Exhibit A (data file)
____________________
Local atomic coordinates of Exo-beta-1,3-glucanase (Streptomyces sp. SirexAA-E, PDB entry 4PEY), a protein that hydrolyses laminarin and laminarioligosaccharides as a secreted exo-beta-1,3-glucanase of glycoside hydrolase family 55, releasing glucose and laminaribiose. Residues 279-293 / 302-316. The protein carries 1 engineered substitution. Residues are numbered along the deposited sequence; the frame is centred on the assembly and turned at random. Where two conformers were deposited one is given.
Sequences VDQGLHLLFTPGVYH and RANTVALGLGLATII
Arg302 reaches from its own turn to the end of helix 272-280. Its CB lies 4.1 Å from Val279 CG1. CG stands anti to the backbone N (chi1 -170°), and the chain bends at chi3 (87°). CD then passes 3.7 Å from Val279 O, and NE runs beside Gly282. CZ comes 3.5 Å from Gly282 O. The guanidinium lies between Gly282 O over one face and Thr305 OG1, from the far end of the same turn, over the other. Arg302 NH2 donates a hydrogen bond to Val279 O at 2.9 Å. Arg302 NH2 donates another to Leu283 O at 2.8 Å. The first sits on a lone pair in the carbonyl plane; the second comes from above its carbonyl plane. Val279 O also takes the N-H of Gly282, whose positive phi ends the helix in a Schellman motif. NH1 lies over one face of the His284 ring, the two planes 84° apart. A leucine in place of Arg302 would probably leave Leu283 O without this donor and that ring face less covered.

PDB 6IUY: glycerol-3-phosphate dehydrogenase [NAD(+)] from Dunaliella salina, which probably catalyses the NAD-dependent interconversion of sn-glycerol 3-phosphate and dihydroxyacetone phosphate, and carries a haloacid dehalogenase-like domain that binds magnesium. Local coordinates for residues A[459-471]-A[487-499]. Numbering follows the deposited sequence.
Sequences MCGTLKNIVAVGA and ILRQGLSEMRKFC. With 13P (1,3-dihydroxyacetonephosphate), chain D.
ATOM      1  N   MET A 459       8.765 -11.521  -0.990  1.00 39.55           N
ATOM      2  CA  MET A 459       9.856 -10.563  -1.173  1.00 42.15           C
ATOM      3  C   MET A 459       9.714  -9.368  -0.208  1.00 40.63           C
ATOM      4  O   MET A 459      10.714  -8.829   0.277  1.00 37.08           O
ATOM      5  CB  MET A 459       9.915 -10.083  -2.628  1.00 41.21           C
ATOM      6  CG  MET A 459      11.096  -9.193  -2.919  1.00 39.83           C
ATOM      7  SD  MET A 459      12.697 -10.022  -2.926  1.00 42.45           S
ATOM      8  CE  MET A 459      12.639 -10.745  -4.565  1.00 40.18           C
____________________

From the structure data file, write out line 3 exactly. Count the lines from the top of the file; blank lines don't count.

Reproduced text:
Arg302 reaches from its own turn to the end of helix 272-280. Its CB lies 4.1 Å from Val279 CG1. CG stands anti to the backbone N (chi1 -170°), and the chain bends at chi3 (87°). CD then passes 3.7 Å from Val279 O, and NE runs beside Gly282. CZ comes 3.5 Å from Gly282 O. The guanidinium lies between Gly282 O over one face and Thr305 OG1, from the far end of the same turn, over the other. Arg302 NH2 donates a hydrogen bond to Val279 O at 2.9 Å. Arg302 NH2 donates another to Leu283 O at 2.8 Å. The first sits on a lone pair in the carbonyl plane; the second comes from above its carbonyl plane. Val279 O also takes the N-H of Gly282, whose positive phi ends the helix in a Schellman motif. NH1 lies over one face of the His284 ring, the two planes 84° apart. A leucine in place of Arg302 would probably leave Leu283 O without this donor and that ring face less covered.